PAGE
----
A catalog of my comments and thoughts on books, reading, and writing as well as anything I come across that seems interesting. I used to sell other people's words at an independent bookstore but now I hope to get by on selling my own.
This book was sitting on the staff picks of my local bookstore for over a month, even at just $4, I suspect because of the title. Which makes sense, though seems odd after reading since the book never touches on the controversy of the procedure, it's simply a thing that happens in the story. I suppose putting abortion right on the cover filters out people who would take offense. It is hard to know what the climate was like he was releasing it into in 1971.
What the book is, is beautiful, slow moving, and quirky. Brautigan does not seem interested in experimenting with plot, but he revels in the feel of language. Everything goes according to plan, I kept expecting for things to go terribly wrong as things are wont to do in stories. There is tension, but the kind that arises naturally from traveling, medical procedures, a change in job, and many other events that will probably be okay but worry us.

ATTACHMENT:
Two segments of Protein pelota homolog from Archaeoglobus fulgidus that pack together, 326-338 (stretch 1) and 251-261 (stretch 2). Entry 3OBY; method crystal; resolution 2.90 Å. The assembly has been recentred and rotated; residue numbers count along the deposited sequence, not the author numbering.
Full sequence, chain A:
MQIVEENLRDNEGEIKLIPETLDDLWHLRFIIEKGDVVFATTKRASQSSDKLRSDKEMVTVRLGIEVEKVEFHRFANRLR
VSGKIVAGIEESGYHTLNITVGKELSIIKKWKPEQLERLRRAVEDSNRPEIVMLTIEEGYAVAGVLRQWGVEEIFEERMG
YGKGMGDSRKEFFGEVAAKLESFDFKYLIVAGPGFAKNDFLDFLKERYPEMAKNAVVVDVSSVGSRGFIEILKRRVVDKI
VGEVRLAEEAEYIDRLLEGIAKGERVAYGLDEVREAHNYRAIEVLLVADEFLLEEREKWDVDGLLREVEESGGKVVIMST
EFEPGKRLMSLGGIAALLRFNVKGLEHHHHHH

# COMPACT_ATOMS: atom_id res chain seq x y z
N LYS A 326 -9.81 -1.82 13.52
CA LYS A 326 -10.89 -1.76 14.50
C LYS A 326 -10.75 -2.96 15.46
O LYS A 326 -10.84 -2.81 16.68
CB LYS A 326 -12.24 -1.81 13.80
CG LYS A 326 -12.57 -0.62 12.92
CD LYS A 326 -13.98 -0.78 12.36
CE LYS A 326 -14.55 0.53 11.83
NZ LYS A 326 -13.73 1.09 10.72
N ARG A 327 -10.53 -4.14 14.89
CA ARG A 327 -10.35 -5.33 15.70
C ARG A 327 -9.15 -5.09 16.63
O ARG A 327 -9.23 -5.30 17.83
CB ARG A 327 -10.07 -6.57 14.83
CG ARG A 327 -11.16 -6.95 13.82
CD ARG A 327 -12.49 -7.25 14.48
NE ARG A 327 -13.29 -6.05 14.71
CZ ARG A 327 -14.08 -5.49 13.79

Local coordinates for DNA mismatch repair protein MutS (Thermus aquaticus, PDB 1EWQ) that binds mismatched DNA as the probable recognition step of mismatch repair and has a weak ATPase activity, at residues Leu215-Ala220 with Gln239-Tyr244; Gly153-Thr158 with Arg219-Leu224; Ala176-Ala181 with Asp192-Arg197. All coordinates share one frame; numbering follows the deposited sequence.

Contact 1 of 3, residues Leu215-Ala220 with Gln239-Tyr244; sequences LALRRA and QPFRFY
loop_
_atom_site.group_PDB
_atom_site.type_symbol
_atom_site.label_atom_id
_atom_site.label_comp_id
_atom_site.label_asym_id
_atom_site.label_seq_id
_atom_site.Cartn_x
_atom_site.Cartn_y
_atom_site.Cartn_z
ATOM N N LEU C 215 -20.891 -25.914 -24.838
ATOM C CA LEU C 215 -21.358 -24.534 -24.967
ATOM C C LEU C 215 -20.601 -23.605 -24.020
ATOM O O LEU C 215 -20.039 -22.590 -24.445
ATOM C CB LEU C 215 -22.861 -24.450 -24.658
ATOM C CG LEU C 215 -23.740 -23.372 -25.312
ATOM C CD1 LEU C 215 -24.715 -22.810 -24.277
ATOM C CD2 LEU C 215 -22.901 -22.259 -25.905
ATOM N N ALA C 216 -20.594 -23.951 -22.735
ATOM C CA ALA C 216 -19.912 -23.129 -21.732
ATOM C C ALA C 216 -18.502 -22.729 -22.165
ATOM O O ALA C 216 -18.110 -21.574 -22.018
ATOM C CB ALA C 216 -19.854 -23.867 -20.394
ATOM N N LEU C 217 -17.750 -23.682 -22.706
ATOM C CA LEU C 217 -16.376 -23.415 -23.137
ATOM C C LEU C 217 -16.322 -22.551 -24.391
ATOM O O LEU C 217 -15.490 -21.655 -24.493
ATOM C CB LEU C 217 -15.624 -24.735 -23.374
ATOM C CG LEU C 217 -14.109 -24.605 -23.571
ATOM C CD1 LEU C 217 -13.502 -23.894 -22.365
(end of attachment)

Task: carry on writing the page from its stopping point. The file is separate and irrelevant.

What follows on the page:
The focus is on the writing. Brautigan spends whole sections building the settings: who is there, what they are doing, what the space is, what it means to the characters.He flirts with indulgence but his style is straightforward enough that he never quite crosses that line. Plus his world and his writing are just off-beat enough to justify the approach.
The Abortion is set in 1966, which is incidental since it mostly takes place in a "library" that takes in any book that anybody wants to write and add to the collection, any time, day or night. The librarian, whom I don't believe was given a name, bears the naivete of that era convincingly. Meditations on the beauty of Vida--his girlfriend whose attractiveness and the constant, unwanted attention it brings, has become a burden, a forerunner of Madame Psychosis in Infinite Jest--come off as endearing, genuine appreciation in a world that constantly wants to own and ogle and grab.
It is a quick read, and a pleasant one, for anyone coming off of a long project or anytime you could use a read that points out the beauty around us, which is really what the book deals with: his beautiful girlfriend, the beautiful moments that make up a life, appreciation for what was and hope for what is to come.